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FDA Approves New Medication for Pain Relief – Ultracet

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The U.S. Food and Drug Administration has approved Ultracet (TM), a new centrally acting prescription pain medication. Ultracet, comprised of 37.5 mg tramadol hydrochloride and 325 mg acetaminophen tablets, reportedly provides long-lasting pain relief and flexible dosing. Ortho-McNeil Pharmaceutical, Inc. will market the product in the United States.

Ultracet combines Ultram (tramadol hydrochloride), a leading prescription pain reliever, with acetaminophen, the most commonly recommended nonprescription pain treatment. Clinical trials demonstrated that the combination offers better pain relief over either medication alone. In the trials, Ultracet consistently began working faster than tramadol alone, and pain relief with Ultracet lasted significantly longer than with acetaminophen alone. Ultracet is indicated for the short-term (five days or less) management of acute pain.

“Pain is one of the most prevalent medical symptoms in the United States,” said Warren A. Katz, MD, chief of Rheumatology at Presbyterian Medical Center/University of Pennsylvania Healthcare System in Philadelphia. “Millions of people suffer from acute pain without relief, in part because their medications don’t work or have side-effects that interfere with treatment. With Ultracet we have a product that offers effective relief and a positive side-effect profile.”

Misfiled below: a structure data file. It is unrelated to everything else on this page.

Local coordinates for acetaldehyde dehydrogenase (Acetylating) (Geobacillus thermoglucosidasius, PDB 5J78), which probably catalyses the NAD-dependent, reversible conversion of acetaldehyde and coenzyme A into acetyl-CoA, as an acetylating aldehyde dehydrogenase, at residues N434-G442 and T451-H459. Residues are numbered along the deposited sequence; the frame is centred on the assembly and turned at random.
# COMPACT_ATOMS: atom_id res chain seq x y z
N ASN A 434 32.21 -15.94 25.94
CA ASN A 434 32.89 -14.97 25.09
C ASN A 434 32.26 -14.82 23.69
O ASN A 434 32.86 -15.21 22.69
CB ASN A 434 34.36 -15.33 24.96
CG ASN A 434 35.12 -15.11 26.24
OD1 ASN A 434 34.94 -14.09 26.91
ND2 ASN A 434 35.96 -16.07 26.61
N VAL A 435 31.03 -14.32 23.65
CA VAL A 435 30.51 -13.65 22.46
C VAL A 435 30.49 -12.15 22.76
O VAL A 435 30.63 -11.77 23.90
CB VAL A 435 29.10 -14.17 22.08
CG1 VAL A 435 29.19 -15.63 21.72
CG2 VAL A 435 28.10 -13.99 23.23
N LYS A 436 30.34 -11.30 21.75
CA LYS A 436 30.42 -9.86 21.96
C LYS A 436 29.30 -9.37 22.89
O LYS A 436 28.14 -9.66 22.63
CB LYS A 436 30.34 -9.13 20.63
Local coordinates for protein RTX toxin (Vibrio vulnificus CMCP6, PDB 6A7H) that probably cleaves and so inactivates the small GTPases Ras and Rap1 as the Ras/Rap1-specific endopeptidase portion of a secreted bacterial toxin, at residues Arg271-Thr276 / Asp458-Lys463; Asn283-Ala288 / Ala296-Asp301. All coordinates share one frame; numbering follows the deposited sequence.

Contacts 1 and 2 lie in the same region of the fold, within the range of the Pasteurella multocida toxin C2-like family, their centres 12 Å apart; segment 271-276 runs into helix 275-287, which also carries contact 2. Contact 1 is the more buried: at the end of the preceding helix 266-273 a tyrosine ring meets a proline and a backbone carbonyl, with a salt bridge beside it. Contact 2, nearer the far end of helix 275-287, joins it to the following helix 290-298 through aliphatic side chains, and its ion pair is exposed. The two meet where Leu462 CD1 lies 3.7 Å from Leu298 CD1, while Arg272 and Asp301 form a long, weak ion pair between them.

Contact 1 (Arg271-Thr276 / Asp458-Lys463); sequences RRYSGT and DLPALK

Ultracet is a centrally acting analgesic that controls pain via different mechanisms of action than non-steroidal anti-inflammatory drugs (NSAIDs), the most commonly used pain medications. Ultracet is not an NSAID, and is not associated with potentially life-threatening gastrointestinal ulcers or bleeding that can occur with NSAIDs and the newer Cox-2 NSAIDs. In addition, Ultracet does not compromise the efficacy of certain antihypertensive agents, like NSAIDs and Cox-2 NSAIDs. Ultracet can also be prescribed in sulfa-sensitive patients. The most frequently reported side effects with Ultracet were constipation, somnolence (sleepiness) and increased sweating.

Ultracet should not be used concomitantly with alcohol. The use of Ultracet in patients with liver disease is not recommended. In addition, acetaminophen may cause liver damage.

Cases of abuse and dependence on tramadol have been reported. Tramadol should not be used in opioid-dependent patients. Since tramadol can reinitiate physical dependence, Ultracet is not recommended for patients with a tendency to drug or alcohol abuse, a history of drug or alcohol dependence or a history of chronic opioid use. Patients with a history of severe, life-threatening allergic (anaphylactoid) reactions to codeine and other opioids may be at increased risk and therefore should not receive Ultracet.

Please see the full prescribing information for more information on Warnings, Precautions and additional Adverse Reactions that may occur, regardless of drug relationship.

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